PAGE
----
Ransomware, malware, and plain old fashioned con-man style trickery are very real threats that can keep business leaders up at night. While malicious software can cost your company millions and put a big old kink in your day, the truly dastardly foe in this equation is not the software, but the delivery method, also known as social engineering attacks.
66% of malware came from malicious email attachments. Verizon
Social engineering is when cyber criminals attempt to trick you into giving up personal information such as a password or username, so that they can access your computer, network, servers, or even your physical building. Common forms of social engineering are phishing, or fraudulent emails designed to trick you into divulging personal data, baiting, which is when someone is enticed into providing information with a free offer, such as music, videos, or pictures, and spear phishing, which is a specific, targeted type of phishing that uses personal information to trick potential victims.
In years past, hackers relied on viruses and malicious code to gain entry into private systems, but with increased security practices being applied at every technical level these days, cyber criminals began to target a company’s weakest link – your employees. While usually innocent, employee mistakes are the number one cause of ransomware entering your network. Here are a few simple tests you can do to see how vulnerable your company might be to social engineering.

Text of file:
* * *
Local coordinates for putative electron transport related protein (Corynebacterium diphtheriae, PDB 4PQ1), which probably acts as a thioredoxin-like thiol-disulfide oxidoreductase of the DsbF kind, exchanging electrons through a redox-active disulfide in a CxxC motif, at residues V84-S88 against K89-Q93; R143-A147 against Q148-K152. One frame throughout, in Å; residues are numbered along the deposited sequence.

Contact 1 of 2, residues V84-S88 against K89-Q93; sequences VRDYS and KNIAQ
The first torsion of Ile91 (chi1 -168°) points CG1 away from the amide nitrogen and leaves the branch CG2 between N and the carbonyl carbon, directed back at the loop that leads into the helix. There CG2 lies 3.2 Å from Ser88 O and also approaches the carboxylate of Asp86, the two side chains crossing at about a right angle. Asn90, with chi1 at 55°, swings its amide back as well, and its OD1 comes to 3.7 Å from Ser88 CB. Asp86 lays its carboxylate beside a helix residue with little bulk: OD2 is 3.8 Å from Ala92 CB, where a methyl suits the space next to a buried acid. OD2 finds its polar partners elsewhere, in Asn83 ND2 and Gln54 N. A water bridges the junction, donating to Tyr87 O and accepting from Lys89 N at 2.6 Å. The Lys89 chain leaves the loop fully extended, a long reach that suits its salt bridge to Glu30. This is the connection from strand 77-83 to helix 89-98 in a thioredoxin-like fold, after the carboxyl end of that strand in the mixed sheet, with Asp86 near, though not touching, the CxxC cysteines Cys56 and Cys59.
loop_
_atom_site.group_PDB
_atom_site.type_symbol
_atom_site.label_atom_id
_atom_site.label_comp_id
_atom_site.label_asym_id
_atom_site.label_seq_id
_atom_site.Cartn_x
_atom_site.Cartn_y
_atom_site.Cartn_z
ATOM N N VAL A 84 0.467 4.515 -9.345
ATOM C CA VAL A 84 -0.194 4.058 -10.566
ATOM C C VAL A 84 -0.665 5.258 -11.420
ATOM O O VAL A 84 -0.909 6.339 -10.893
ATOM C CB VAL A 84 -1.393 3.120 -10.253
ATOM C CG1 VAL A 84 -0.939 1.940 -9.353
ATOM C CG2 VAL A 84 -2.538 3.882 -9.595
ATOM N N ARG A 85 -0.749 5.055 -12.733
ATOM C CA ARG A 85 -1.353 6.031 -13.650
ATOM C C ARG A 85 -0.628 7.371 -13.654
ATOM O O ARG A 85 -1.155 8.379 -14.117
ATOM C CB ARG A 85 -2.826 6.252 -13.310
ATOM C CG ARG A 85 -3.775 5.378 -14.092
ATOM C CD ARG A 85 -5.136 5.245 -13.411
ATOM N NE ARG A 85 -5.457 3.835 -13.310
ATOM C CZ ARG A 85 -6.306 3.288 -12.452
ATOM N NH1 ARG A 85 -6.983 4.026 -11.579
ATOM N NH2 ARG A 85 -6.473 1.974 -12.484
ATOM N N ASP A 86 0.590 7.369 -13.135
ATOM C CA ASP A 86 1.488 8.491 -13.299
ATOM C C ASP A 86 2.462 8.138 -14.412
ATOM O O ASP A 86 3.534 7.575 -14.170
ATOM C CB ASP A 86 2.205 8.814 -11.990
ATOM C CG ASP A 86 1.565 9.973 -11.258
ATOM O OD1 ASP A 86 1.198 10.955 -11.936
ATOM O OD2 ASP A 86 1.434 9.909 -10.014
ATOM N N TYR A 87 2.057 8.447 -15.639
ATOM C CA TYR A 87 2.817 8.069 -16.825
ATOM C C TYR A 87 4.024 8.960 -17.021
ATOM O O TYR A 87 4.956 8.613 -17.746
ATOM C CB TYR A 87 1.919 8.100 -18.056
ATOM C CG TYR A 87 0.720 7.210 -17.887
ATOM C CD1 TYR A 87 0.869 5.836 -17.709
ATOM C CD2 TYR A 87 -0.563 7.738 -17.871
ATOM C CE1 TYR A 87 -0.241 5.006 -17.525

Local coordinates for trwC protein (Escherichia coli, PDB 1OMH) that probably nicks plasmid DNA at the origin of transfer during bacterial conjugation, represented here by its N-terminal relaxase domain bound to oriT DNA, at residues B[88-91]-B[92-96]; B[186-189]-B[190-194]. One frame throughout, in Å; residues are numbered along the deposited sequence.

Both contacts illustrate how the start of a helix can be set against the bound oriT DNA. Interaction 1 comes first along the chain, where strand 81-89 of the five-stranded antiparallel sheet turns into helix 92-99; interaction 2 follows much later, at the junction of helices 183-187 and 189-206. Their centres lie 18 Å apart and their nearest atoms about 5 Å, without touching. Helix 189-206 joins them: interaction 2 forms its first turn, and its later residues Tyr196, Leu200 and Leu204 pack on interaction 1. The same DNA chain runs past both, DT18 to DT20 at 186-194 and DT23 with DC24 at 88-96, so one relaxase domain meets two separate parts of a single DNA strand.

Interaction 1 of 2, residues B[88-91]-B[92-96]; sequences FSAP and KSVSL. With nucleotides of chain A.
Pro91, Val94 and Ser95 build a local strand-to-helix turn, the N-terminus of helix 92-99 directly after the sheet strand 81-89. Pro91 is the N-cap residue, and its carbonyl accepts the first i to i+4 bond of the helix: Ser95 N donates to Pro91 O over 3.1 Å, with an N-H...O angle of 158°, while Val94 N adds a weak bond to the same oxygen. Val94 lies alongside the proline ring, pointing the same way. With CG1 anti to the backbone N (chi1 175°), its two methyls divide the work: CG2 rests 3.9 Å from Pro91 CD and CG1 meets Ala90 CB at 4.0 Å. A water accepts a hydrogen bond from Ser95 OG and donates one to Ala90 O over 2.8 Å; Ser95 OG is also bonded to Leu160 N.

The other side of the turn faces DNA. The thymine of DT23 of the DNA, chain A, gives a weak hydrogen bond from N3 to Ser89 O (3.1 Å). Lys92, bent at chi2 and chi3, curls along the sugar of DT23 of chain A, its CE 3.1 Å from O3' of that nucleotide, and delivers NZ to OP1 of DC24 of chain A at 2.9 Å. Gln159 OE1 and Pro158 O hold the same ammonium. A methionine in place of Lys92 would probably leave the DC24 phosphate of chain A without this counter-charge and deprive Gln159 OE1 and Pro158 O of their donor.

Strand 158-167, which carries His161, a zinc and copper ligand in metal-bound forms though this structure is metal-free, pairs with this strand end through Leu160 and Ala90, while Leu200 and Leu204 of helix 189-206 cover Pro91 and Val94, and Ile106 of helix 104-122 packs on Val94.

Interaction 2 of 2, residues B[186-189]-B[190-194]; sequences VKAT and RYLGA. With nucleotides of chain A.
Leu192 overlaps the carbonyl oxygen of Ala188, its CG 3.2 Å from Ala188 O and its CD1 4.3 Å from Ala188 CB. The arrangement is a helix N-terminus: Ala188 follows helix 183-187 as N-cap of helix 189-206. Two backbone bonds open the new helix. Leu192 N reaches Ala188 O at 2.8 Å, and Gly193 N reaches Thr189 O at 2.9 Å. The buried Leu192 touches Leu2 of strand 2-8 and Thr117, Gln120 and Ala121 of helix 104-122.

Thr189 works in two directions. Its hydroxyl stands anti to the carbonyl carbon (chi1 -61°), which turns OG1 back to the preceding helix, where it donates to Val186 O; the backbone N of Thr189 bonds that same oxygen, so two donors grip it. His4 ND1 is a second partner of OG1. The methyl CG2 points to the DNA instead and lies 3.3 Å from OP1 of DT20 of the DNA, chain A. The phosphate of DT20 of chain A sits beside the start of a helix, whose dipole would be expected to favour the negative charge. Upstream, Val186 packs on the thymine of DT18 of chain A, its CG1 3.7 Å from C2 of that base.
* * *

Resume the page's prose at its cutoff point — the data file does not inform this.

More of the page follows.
How young is your company?
By 2020, millennials will form 50% of the workforce, and if we have learned anything about millennials, it is that they are Cloud loving, tech savvy rule breakers. Accorded to Wired.com, 70% of millennials admitted to bringing outside applications into the enterprise in violation of IT policies. These outside applications are generally Software-as-a-Service based applications, such as DropBox or Google Drive, which leads to a wider surface for hackers to access your data. In the same Wired.com article, it was also noted that 60% of millennials admitted to not being concerned about corporate security when they use personal apps over corporate apps.
65% of professionals identified phishing and social engineering as the biggest security threat to their organization. – TechBeacon
The battle against millennials is nothing new, and IT teams have to remember to work with these youngsters, instead of against them. Make sure that corporate apps are state-of-the-art and user friendly. Don’t give millennials an excuse to go rouge.
When is the last time you trained employees on security practices?
If the answer is never, then you may be in trouble. Many employee caused security breaches are simple mistakes. Make sure that employees know about phishing and other forms of social engineering attacks. Even more importantly, make sure that they know how to avoid them.
How big is your company?
SMBs are at a greater risk due to maturing security practices and lack of awareness for security concerns. All businesses, including SMBs, need to avoid social engineering attacks by educating employees, and installing cloud based backups that can get you out of a jam quickly if you are indeed affected with ransomware.